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Old 03-27-2006, 11:02   #1 (permalink)
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Japan:Fields must fit Mazda lessons to Ford

COMMENT:Fields must fit Mazda lessons to Ford

A winner in Japan, exec should get out his old playbook

James B. Treece | Automotive News
James B. Treece is Asia editor of Automotive News.


TOKYO -- You might as well start calling that Dearborn, Mich., carmaker Forzda.

Mark Fields heads the attempt to revive Ford Motor Co. in North America. The former Mazda Motor Corp. CEO is going to draw heavily on the lessons that he and other Ford executives learned from their half-decade experience in turning around the once-struggling Japanese carmaker.

Fields could tap lots of lessons. But here are three possibilities, based on my years of following the Mazda recovery.

1. Do ask; don't tell
Not everyone at Ford understands how critical the situation is, and you can't just tell them. They must figure it out for themselves.

At Mazda, Fields began an employee-education course. It started with the white-collar crowd but eventually involved everyone. They learned about the impact of exchange rates, capacity utilization and so on. It was Business 101.

At the end of each class, Fields addressed the assembly. "OK, we export 70 percent of our cars. We get whipsawed by exchange rates. We make a ton of money when the yen rate is right and lose a ton when it's wrong. What should we do?"

After thinking it over, the attendees reached the only rational conclusion. Mazda should make more cars overseas to hedge its currency bets.

So when Fields announced he was going to start building cars at a Ford plant in Spain and, by the way, close a plant in Hiroshima, Japan, everyone understood it was the right thing to do. Even the folks at the Hiroshima plant that was to be closed understood the need.

If you were Fields, would you do that with the UAW locals?


2. Define the brand
Fields insisted that Mazda's product planners and the whole company know what the Mazda brand stood for.

Only after they had identified that could they decide what kind of suspension, interior features and so on were right for Mazda's entry in each market segment. Otherwise, me-too Mazdas would keep losing to Toyotas.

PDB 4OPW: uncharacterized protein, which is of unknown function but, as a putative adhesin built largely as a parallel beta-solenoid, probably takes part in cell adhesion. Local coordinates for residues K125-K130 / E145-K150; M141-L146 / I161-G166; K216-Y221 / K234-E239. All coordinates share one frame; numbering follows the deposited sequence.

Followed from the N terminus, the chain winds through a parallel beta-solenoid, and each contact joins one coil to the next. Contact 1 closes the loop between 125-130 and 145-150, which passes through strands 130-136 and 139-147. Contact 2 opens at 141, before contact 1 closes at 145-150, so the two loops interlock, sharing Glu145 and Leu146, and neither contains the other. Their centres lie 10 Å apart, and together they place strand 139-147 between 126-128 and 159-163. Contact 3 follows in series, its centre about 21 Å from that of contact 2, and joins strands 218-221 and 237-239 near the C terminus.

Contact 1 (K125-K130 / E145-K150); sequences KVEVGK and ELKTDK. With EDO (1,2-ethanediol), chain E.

Getting there wasn't easy. Fields froze the product-development program for a revenue-sapping 18 months. Nothing new entered showrooms in that time. Dealers survived -- barely -- on special editions of existing models. The pain was intense.

The pain was worthwhile. Today, Mazda's lineup is acclaimed for being true to the "zoom-zoom" identity.

Ford needs the same treatment. What does Ford stand for? Lincoln? Mercury?

With sales slumping, Fields and Bill Ford will need guts to stop new-car launches until the company sorts out those brand identities.

If ever there was a time when family ownership should translate into the fortitude to take short-term pain for long-term gain, this is it.


3. Put people to work
Mazda's rotary-engine plant is a case study in the new dynamics of labor costs.

In some areas, the engines are almost hand-built by some of Mazda's most senior factory workers. Mazda praises them, rightly, for their experience and deep engine know-how.

A cynic might point out that those guys, while not exactly geezers, are hardly young enough to zip from job to job on a fast-moving final-assembly line. But they're doing real work.

In the Jobs Bank era, labor is no longer a variable cost but a fixed cost like stamping machines. That is something the Japanese carmakers have understood for years because of their implied lifetime-employment system. But the Big 3 still don't get it.

Instead of moaning about paying people not to work, management must find work for them. Finding work for them is management's responsibility and is as high a priority as pushing factory utilization rates to profitable levels.

Here's an idea. Cull the work force for the most skilled workers, set them up in a low-investment factory and have them hand-build or customize limited-edition cars. Replace them on the line with folks who have been playing cards at the Jobs Bank.

UAW members want the dignity of real work. Ford wants a fair day's work for a fair day's pay. Dealers want special one-of-a-kind vehicles that excite customers while waiting for the company to come up with images for Ford, Lincoln and Mercury that will resonate with buyers.

Who loses?

The competition, if Forzda does it right.
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